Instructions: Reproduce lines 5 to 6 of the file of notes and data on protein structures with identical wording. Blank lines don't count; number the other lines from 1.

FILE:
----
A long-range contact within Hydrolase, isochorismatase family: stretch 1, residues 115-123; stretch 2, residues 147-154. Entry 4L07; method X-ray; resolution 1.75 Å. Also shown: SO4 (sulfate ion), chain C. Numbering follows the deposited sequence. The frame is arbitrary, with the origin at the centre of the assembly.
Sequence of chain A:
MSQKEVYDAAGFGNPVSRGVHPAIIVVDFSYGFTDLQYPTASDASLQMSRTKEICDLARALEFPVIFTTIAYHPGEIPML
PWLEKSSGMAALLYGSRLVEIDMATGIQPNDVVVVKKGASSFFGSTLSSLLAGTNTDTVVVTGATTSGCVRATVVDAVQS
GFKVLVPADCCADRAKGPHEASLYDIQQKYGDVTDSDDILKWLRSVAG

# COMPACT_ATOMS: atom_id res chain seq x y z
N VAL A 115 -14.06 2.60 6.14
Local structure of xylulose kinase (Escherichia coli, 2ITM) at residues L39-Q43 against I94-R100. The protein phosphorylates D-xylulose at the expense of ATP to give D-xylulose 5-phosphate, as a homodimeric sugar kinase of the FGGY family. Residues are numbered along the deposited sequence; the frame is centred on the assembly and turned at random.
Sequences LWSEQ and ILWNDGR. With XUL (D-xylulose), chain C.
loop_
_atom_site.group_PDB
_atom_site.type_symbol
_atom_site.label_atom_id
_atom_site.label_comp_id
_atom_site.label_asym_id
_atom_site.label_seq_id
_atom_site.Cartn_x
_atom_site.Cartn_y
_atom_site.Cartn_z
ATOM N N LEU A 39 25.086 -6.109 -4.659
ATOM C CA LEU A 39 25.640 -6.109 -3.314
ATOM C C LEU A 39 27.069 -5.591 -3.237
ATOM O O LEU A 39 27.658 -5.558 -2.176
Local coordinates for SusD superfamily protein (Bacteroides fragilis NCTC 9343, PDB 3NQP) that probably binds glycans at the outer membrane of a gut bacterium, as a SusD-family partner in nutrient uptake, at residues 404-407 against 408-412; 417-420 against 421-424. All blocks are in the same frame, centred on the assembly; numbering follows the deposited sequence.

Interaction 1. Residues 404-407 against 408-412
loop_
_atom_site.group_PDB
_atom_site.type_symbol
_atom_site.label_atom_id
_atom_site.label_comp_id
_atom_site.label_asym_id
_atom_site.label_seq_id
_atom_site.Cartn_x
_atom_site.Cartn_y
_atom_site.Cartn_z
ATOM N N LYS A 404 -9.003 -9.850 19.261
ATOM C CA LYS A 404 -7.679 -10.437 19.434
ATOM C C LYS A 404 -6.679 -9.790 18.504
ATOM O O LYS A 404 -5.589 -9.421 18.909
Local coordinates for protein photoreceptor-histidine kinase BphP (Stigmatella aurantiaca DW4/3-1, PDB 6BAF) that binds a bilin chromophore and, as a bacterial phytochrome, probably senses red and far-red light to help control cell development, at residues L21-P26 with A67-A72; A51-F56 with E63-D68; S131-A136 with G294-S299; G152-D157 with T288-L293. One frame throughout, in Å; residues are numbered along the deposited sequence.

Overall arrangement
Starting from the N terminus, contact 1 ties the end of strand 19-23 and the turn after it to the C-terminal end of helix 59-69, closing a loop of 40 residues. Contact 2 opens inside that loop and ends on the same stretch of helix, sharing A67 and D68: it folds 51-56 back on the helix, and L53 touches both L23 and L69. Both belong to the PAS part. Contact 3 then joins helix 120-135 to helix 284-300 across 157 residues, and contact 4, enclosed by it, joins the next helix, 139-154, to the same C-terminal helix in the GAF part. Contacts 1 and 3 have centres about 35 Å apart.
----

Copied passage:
GFKVLVPADCCADRAKGPHEASLYDIQQKYGDVTDSDDILKWLRSVAG

# COMPACT_ATOMS: atom_id res chain seq x y z